How will the new overtime rule affect you?
By Christina Isnardi and James E. Murphy
“The overtime rule is about making sure middle-class jobs pay middle-class wages...Some [workers] will see more money in their pockets … Some will get more time with their family...and everybody will receive clarity on where they stand, so that they can stand up for their rights.” - Tom Perez, U.S. Secretary of Labor
Yesterday, the Obama administration unveiled a new overtime rule that would double the salary threshold at which executive, administrative, and professional employees are exempt from overtime pay.
Previously, a worker would be eligible for overtime if he or she received less than $23,660 per year ($455 per week). But this new rule will make a non-exempt employee eligible to receive overtime if he or she receives a salary of less than $47,476 per year ($913 per week).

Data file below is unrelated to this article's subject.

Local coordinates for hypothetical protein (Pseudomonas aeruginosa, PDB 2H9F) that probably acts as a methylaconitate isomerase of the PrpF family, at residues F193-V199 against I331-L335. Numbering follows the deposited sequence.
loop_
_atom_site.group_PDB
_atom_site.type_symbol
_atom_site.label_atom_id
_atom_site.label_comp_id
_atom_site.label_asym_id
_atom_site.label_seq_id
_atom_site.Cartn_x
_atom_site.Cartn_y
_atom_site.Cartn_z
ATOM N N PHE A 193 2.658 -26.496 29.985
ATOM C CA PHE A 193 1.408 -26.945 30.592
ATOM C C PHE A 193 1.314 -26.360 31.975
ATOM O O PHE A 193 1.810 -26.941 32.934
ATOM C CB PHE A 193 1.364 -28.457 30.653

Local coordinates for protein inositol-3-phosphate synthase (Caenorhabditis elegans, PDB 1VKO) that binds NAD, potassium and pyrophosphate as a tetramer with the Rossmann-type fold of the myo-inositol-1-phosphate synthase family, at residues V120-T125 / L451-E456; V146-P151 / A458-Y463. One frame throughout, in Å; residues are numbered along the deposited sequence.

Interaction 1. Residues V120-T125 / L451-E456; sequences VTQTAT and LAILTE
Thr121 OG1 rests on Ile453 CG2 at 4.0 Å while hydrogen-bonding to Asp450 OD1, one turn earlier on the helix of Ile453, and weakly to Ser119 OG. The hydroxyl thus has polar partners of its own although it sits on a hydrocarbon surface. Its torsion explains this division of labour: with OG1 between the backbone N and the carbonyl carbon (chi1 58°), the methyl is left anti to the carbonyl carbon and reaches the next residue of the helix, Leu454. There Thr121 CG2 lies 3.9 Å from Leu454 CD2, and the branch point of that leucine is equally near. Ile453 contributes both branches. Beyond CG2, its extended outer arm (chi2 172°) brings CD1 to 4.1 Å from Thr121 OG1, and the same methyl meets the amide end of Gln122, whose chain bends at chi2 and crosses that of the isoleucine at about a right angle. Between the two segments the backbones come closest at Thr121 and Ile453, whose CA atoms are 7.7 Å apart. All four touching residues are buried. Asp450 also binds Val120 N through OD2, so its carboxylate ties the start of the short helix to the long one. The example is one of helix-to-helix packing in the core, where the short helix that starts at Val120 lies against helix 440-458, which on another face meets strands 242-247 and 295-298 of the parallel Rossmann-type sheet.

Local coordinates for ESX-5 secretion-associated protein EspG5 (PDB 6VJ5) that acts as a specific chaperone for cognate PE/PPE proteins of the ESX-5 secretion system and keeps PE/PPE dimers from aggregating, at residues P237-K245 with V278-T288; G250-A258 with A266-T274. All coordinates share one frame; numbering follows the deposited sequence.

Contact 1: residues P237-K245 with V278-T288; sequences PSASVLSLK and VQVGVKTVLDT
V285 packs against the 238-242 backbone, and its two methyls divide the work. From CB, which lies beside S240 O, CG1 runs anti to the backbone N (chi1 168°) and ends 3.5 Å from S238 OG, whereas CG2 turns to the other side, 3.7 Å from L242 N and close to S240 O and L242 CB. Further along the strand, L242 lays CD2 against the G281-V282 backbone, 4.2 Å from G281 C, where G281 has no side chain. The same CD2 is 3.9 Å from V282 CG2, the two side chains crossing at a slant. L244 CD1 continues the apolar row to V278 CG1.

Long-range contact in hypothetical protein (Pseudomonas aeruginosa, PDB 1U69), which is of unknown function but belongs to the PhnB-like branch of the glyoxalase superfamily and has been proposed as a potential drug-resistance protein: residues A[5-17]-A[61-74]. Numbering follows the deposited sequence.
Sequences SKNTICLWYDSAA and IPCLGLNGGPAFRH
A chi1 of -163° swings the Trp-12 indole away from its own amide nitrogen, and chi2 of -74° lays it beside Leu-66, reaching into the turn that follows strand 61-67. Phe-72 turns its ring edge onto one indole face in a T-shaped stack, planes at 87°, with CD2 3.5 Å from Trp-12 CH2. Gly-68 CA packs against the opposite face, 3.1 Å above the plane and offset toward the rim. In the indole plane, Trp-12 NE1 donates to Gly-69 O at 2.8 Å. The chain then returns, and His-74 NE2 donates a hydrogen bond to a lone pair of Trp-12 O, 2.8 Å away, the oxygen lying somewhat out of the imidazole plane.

Here are some possible effects to your income if your salary falls below the new threshold and if you are considered a non-exempt employee:
1. You must receive overtime pay
For each hour you work over 40 hours per week, you must receive half of your hourly wage in addition to your hourly wage. For instance, if you are compensated $20 per hour, you must receive time and half, or $30 per hour, for all hours worked over 40 hours per week. Additionally, your employer must track your hours.
2. You may experience a limit in hours
Your employer may decide to hire additional workers instead of requiring you to work extra hours.
3. You may get a small raise
If you are currently compensated just under the new salary threshold, your employer may decide to increase your salary to the new threshold to avoid paying you overtime.
Assuming there are no changes to this new overtime rule after congressional review, this rule will be effective December 1, 2016.